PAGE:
15. Lost and Founder: A Painfully Honest Field Guide to the Startup World - Rand Fishkin // It’s also rare to read such candid insight about the struggles and failures of startup life. I loved this read and learned a lot, even though I’m not in that field.

  16. Broken Bananah: Life, Love, and Sex…Without a Penis - Ross Asdourian // Ross is a friend and former colleague of mine, and this is exactly the kind of book only Ross could write. I loved every minute of reading/cringing/laughing through this.

  17. Still Me (Me Before You #3) - Jojo Moyes // I found Louisa super annoying in After You, the second book in this series, but I’m the type of person who needs to finish things so I made myself read Still Me. I’m so glad I did because I love a good “coming of age in NYC” story!

  18. Nudge: Improving Decisions About Health, Wealth, and Happiness - Richard Thaler // I’ll be honest, I don’t really remember much of this book or the next one. This was the part where I realized not every self-help author can change my life like Brene Brown. Haha!

  19. The Charisma Myth: How Anyone Can Master the Art and Science of Personal Magnetism - Olivia Cabane

  20. Blog, Inc.: Blogging for Passion, Profit, and to Create Community - Joy Cho // I read this after a blogger conference I went to in May, but this book came out quite a few years ago. The blogging and influencer marketing industry has evolved so much since it came out that it just felt really outdated.

  21. The Last Black Unicorn - Tiffany Haddish // I read this entire book in her voice and I loved it!

  22. Creative, Inc.: The Ultimate Guide to Running a Successful Freelance Business - Meg Ilasco and Joy Cho // This one didn’t feel as outdated as Blog, Inc. but still a bit dated. There are some good gems for those who are interested in pursuing freelancing in a creative industry.

  23. Get Money: Live the Life You Want, Not Just the Life You Can Afford - Kristin Wong // One of my favorite reads this year. I’ve never been great about personal finance, and this book had a lot of really great tips, resources, and frameworks that helped me build my confidence in controlling my finances, rather than judging me for being afraid to approach it.

  24. Not That Bad: Dispatches from Rape Culture - Roxane Gay // A tough but necessary read.

  25. Making Ideas Happen: Overcoming the Obstacles Between Vision and Reality - Scott Belsky // My passion for reading self-help books really waned this year. It just feels like I’m reading a lot of the same things over and over again but repackaged in someone’s personal experiences and privilege. Wasn’t a huge fan of this one.

  26. The Average American Male - Chad Kultgen // This parody might be too vulgar for some, but I thought it was hilarious. I want to read the follow-up book.

  27. Perfectly Imperfect: The Art and Soul of Yoga Practice - Baron Baptiste // I think I would have been more into this if I was more of a student of yoga in all of its parts.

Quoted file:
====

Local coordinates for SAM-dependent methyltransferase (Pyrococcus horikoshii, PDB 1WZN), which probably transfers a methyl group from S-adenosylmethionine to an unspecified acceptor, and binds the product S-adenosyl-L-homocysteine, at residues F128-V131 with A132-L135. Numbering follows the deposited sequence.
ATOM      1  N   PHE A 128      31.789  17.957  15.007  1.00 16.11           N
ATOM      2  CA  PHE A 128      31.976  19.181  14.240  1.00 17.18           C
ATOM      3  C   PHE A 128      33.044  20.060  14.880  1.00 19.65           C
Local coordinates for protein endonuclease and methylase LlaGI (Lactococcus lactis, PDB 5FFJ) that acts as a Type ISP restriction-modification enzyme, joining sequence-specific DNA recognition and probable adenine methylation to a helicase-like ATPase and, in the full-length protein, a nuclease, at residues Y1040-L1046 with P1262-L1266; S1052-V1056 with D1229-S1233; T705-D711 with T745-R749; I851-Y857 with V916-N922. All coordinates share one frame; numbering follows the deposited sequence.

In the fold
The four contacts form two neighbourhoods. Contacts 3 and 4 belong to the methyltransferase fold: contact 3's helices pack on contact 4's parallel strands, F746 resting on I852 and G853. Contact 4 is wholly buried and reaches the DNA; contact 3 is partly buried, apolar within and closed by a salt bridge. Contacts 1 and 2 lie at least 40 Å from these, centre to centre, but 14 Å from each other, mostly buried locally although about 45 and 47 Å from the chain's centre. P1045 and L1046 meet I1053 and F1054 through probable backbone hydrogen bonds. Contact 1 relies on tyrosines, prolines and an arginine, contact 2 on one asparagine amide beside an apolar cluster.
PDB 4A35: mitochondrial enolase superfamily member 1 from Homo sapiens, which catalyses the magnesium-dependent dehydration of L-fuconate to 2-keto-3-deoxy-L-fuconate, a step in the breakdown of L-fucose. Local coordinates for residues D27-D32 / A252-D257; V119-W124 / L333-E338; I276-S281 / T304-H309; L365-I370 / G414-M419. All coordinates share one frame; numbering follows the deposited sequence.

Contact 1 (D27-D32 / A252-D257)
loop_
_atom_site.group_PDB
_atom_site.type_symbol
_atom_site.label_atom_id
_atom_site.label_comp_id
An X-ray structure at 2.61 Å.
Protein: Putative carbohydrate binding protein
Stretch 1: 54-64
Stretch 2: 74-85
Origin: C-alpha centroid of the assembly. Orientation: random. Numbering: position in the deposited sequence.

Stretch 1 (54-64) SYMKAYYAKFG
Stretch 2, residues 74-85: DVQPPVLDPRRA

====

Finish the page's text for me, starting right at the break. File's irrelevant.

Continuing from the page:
28. Barracoon: The Story of the Last “Black Cargo” - Zora Neale Hurston // Another necessary read!

  29. How to Talk to Anyone: 92 Little Tricks for Big Success in Relationships - Leil Lowndes // This is a great book full of little tips on all kinds of relationships. I have this on my list to buy so I can have on hand.

  30. Push: A Guide to Living an All Out Life: The Story of Orangetheory Fitness - Ellen Latham // This is a quick read if you're interested in learning how Orangetheory has become such a phenom in the fitness industry (or you're a member and want some insight into the history of the company and its founder!)

  31. Things That Make White People Uncomfortable - Michael Bennett // One of my favorite reads this year. We take a lot for granted as sports fans; Michael Bennett gives us a sobering, humanizing look at what it's like for black athletes dealing with systemic racism in the NCAA and NFL. A must-read.

  32. Homegoing - Yaa Gyasi // RIVETING. It kinda peters out at the end but overall I really enjoyed following these stories through multiple generations.

  33. Crazy Rich Asians - Kevin Kwan // I honestly didn't have much interest in this book until after I watched the movie. This first book is a good vacation read - light & funny.

  34. Very Good Lives - The Fringe Benefits of Failure and the Importance of Imagination - J.K. Rowling // This is the transcript of a graduation speech that J.K. Rowling gave. Great for a quick motivational pick-up!

  35. I Am Not Your Negro - James Baldwin // I went through a James Baldwin binge this summer thanks to my co-workers. This one's a short but good read.

  36. That’s What She Said: Wise Words from Influential Women - Kimothy Joy // A coffee table book full of illustrations and inspirational words from legendary women. This would be a great gift for one of your favorite ladies!